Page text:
Utne Reader is proud to premiere "The Fish and Sea" from Gondolier, the new album by singer-songwriter Kristin Andreassen.
Known primarily for her work in traditional folk and old-time music circles with the stringband Uncle Earl and other groups, Kristin Andreassen took her time putting together the songs that became Gondolier. The album took shape over a period of years, shaped both by Andreassen's foundation in folk music and the opportunities that came her way to work with artists in other genres, such as Sufjan Stevens. The end result is a beautiful collection of songs that reflect the varied influences Andreassen has encountered and taken to heart over the course of her career thus far. “Most of these were written on a quiet island in New Hampshire,” she says of the songs on Gondolier. “So the lake itself shows up everywhere—rainstorms, boats, fish—submersive sounds and layers in the lyrics and the music.”
Below is the premiere of "The Fish and the Sea" along with three additional songs from the new album. Gondolier is out on Feb. 17, and Andreassen is on tour now in support.
Photo by John Madere
If you think you aren’t familiar with Lella and Massimo Vignelli, you’re probably wrong. Anyone who has seen the maps and signs for the New York City Subway, the logos for Ford, Bloomingdales and American Airlines (1967-2013), or noticed the ubiquity of the font Helvetica, knows their work. The Vignellis worked together throughout their 57-year marriage, their strengths and weaknesses working in perfect compliment until Massimo’s death last year. Design is One, a documentary by Kathy Brew and Roberto Guerra, took on the task of reducing the extensive careers and endearing personalities of the design world’s most influential couple to 79 minutes of film. The result is an accessible look into the Vignellis’ diverse resume in design, peppered with off-the-cuff philosophizing by the prolific duo as they look back on a lifetime of creative inertia.
Design is One does not call the viewer to action, pander to the emotions or bury the subject in its own artistic vision. Much like a designer, the film seems to realize that its primary duty is function, disappearing behind subjects who are thankfully articulate and charismatic enough to carry it. Mirroring the varied careers of Lella and Massimo, the film lacks discernible structure. Not necessarily linear or divided by medium, it is most accurately an impressionistic snapshot of the creative passion, celebrated innovation, design philosophy, and contrarian but loving relationship of the famous pair.
The working partnership of the Vignellis is at once contentious, adoring and above all, symbiotic. Lella, the MIT-trained architect and shrewd businesswoman has the less glamorous job of reigning in Massimo, the dreamer, the graphic innovator. As a pair, design is constant—a lifestyle rather than a 9-5 profession. “If you can’t find it, design it,” their motto echoes throughout the film, and true to it the couple even designed clothing and jewelry when they found their standards of utility and aesthetics unmet.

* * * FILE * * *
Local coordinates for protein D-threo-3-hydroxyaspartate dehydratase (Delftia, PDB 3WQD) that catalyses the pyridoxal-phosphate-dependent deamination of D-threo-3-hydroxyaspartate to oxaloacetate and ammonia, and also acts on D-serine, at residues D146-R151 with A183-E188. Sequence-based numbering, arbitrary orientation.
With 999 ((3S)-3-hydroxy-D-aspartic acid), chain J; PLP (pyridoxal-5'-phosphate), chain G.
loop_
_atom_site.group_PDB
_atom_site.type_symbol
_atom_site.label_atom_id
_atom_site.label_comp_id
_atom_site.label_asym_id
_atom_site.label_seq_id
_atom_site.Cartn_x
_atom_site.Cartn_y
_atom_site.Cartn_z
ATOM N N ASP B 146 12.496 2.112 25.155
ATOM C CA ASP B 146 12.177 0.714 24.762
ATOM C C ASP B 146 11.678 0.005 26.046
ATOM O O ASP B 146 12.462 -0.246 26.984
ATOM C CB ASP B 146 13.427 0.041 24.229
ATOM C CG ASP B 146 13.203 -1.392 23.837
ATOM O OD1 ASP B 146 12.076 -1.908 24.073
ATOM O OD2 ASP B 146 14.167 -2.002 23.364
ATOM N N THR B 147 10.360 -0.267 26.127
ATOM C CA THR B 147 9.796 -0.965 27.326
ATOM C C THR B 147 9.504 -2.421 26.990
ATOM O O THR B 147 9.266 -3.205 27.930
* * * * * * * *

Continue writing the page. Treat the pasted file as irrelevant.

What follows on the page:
The scene that most concisely encompasses the Vignellis’ dedication to design is set inside their favorite project: the interior of St. Peters Church in New York City. Vignelli design in its purest form, the space is elegant, minimalist, and deceptively functional—seemingly unmoving pews can be rearranged for various uses, and steps open up to reveal additional seating. Lella and Massimo are visibly fulfilled in this space, as they look around with satisfaction and single out their favorite details. At one point, Massimo gestures to a high corner where he and Lella are to be entombed. As if it weren’t poetic enough to spend eternity together amid their own designs, Massimo explains that his name will not be inscribed in his signature Helvetica font, “Which everybody will expect,” he says. “The typeface for the church is Optima. In deference to the standards, my tomb will be in Optima, my name will be in Optima.”
For those interested in the delicate combination of beauty and utility or curious about the figures who contribute to our visual lexicon, Design is One is time well spent.
Images provided by Vignelli and Associates
Utne Reader is proud to premiere a two-song sampler for the 3-disc box set celebrating the influential music of reggae outsider Vivian "Yabby You" Jackson.
Making a name for himself with his DIY ethos, ardent Christian faith, and influential collaborations, Yabby You earned public recognition for his hit "Conquering Lion," but never managed to reach the heights of his contemporaries in the roots reggae scene. He did, however, make plenty of friends over the years, some of whom became so taken by his music that they did whatever they could to give it greater exposure.
One such friend was Shanachie Entertainment GM Randall Grass, who first heard Yabby You's music in 1977 and has been instrumental in keeping his legacy alive. “It was extremely difficult to obtain but what I heard was transformative," says Grass. "When I went to Jamaica for the first time in 1982, I mentioned to the late Hugh Mundell that I wished I could meet Yabby You, thinking that was an impossible dream. The next day there was a knock on my hotel room door and in came Hugh with Yabby You on crutches behind him. That meeting, marked by much reasoning and quotation of Bible verses, led to the first release by Shanachie of Yabby’s music in America. I last visited him at his home in Jamaica a couple years before his death. When he died I felt a personal mission to preserve and re-present his great musical legacy and so decided to put together this project.”